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‘Pay Trump bribes here’ projected on Trump hotel in Washington

‘Pay Trump bribes here’ projected on Trump hotel in Washington
In a handout photo, the words “Pay Trump Bribes Here” are projected over the entrance to the Trump International Hotel in Washington, May 15, 2017. The protest, an allusion to the president's business affairs with foreign governments, was visible for about 10 minutes, projected from a van parked across the street; an artist, Robin Bell, said he was responsible. Photo: New York Times

‘Pay Trump bribes here’ projected on Trump hotel in Washington

WASHINGTON — Large blue letters projected over the entrance to the Trump International Hotel in Washington on Monday (May 15) night read “Pay Trump Bribes Here,” an allusion to questions about President Donald Trump’s business affairs with foreign governments.

Two other images were projected in rotation: “Emoluments welcome” at the top as images of the flags of China, Russia, Saudi Arabia and Turkey appeared, and the Emoluments Clause in its entirety.

The clause is an obscure provision of the Constitution that critics of Mr Trump say he should be held to if he benefits from transactions with companies controlled by foreign governments.

“Emolument” means compensation for labor or services. The clause says that “no person holding any office of profit or trust” shall “accept of any present, emolument, office or title, of any kind whatever, from any king, prince or foreign state” unless Congress consents.

An artist, Robin Bell of Bell Visuals, said he was responsible for the projections. He described himself as a video journalist and multimedia artist who works on political and public interest projects.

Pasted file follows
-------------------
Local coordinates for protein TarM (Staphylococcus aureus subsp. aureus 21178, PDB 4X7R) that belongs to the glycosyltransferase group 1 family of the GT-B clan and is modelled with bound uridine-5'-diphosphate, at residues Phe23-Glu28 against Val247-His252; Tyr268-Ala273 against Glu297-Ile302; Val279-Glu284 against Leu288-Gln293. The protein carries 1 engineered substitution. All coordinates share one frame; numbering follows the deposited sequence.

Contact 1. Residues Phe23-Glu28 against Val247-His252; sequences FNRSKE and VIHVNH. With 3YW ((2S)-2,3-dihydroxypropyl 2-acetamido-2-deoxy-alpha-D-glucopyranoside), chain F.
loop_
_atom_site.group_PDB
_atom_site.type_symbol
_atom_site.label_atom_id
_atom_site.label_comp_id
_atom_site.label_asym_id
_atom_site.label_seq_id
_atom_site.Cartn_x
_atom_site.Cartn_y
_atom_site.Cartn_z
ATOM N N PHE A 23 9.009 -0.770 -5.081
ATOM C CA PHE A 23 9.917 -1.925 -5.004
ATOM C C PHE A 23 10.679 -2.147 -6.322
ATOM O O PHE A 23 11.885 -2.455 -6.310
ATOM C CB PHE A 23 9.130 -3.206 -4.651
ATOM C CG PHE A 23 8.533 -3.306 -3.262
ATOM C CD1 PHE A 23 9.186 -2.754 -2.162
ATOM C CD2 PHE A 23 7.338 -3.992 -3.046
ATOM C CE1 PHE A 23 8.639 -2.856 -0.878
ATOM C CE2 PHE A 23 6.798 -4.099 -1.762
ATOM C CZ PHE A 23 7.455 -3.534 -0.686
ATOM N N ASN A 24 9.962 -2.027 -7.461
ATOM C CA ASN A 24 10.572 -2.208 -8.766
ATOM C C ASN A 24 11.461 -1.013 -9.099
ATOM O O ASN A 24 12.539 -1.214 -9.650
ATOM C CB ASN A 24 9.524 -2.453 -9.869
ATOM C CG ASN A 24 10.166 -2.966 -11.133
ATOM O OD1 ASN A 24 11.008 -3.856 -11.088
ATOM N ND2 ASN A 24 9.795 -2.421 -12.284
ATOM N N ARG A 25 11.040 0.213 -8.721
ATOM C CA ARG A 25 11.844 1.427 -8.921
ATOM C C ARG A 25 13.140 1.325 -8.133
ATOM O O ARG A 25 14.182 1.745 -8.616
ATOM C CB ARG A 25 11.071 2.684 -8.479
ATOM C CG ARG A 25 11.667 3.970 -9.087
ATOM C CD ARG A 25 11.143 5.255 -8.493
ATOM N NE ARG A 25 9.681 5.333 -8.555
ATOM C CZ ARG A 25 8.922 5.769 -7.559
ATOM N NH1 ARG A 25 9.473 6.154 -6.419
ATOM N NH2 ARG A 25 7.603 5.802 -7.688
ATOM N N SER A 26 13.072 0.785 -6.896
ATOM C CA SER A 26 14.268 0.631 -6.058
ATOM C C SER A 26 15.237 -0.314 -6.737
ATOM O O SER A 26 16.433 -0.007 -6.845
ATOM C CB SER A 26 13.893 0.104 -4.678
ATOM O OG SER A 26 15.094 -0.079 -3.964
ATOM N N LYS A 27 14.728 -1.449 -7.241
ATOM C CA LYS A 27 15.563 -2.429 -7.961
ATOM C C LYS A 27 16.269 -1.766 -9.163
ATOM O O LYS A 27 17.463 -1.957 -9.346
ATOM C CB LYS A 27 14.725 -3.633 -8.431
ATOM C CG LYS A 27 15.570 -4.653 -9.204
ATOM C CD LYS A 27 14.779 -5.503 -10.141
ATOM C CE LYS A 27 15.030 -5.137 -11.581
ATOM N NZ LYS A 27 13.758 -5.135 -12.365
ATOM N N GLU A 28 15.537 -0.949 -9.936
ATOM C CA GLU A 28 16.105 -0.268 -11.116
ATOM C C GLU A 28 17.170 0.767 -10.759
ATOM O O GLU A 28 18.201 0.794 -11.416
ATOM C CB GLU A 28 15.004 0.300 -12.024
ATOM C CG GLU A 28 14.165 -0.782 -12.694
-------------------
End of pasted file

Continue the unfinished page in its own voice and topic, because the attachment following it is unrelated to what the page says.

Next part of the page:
In a telephone interview Tuesday, Mr Bell said the images were projected on the building for about 10 minutes, via a van that he parked across the street. He said he wanted to make emoluments a part of the national conversation, but it’s not the easiest topic to understand.

You often see “a glazed-over look on people’s faces” when you bring it up, he said.

“If you’re trying to tell a story, you sort of need a visual to help make it work sometimes,” he said. “We’re just trying to find a way to tell the story about the emoluments and what’s going on.”

A spokeswoman for the hotel did not return a phone call seeking comment Tuesday.

Citizens for Responsibility and Ethics in Washington, a legal watchdog group, filed a federal lawsuit in January and amended it in April, accusing Trump of violating the Constitution by continuing to own and profit from his far-flung business empire.

The amended complaint claimed that he had harmed an organisation that represents more than 200 restaurants and nearly 25,000 employees. Its clients compete directly with restaurants that Trump owns or in which he has a financial interest.

Mr Trump and his administration have been past targets of Bell.

An undated photo on his website shows another projection — “Experts agree: Trump is a pig” — at the hotel’s entrance and “#PollutingPruitt” at the entrance to the Environmental Protection Agency a few blocks away, referring to the agency’s administrator, Scott Pruitt.

Mr Bell said he has done such projections for about seven years and has never been arrested because of them. Five people were involved Monday, and they packed up after hotel security stood in front of the projector and asked them to leave, he said.

He said he believed the projections are legal, but they typically leave when ordered.

“Getting into a fight with Trump Hotel security is not a fight we want to have,” he said. NEW YORK TIMES